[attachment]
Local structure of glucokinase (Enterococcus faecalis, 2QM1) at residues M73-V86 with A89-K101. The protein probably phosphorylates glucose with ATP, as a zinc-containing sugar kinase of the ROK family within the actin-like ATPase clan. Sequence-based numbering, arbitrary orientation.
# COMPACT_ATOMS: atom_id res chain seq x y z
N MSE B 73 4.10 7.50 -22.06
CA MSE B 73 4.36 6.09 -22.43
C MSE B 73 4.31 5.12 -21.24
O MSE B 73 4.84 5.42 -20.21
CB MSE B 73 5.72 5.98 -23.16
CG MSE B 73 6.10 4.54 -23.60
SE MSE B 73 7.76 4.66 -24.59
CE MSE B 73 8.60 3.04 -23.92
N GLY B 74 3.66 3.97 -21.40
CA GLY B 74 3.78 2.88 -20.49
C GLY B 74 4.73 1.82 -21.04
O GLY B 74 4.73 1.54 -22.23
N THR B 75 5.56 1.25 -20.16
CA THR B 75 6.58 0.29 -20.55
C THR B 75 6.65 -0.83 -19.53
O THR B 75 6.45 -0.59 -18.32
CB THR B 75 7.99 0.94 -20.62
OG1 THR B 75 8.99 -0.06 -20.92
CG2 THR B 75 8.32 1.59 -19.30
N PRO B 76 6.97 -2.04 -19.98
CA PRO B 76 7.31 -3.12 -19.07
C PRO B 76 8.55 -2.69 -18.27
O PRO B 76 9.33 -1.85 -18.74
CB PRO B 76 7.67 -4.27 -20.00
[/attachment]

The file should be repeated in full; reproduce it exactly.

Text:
Local structure of glucokinase (Enterococcus faecalis, 2QM1) at residues M73-V86 with A89-K101. The protein probably phosphorylates glucose with ATP, as a zinc-containing sugar kinase of the ROK family within the actin-like ATPase clan. Sequence-based numbering, arbitrary orientation.
# COMPACT_ATOMS: atom_id res chain seq x y z
N MSE B 73 4.10 7.50 -22.06
CA MSE B 73 4.36 6.09 -22.43
C MSE B 73 4.31 5.12 -21.24
O MSE B 73 4.84 5.42 -20.21
CB MSE B 73 5.72 5.98 -23.16
CG MSE B 73 6.10 4.54 -23.60
SE MSE B 73 7.76 4.66 -24.59
CE MSE B 73 8.60 3.04 -23.92
N GLY B 74 3.66 3.97 -21.40
CA GLY B 74 3.78 2.88 -20.49
C GLY B 74 4.73 1.82 -21.04
O GLY B 74 4.73 1.54 -22.23
N THR B 75 5.56 1.25 -20.16
CA THR B 75 6.58 0.29 -20.55
C THR B 75 6.65 -0.83 -19.53
O THR B 75 6.45 -0.59 -18.32
CB THR B 75 7.99 0.94 -20.62
OG1 THR B 75 8.99 -0.06 -20.92
CG2 THR B 75 8.32 1.59 -19.30
N PRO B 76 6.97 -2.04 -19.98
CA PRO B 76 7.31 -3.12 -19.07
C PRO B 76 8.55 -2.69 -18.27
O PRO B 76 9.33 -1.85 -18.74
CB PRO B 76 7.67 -4.27 -20.00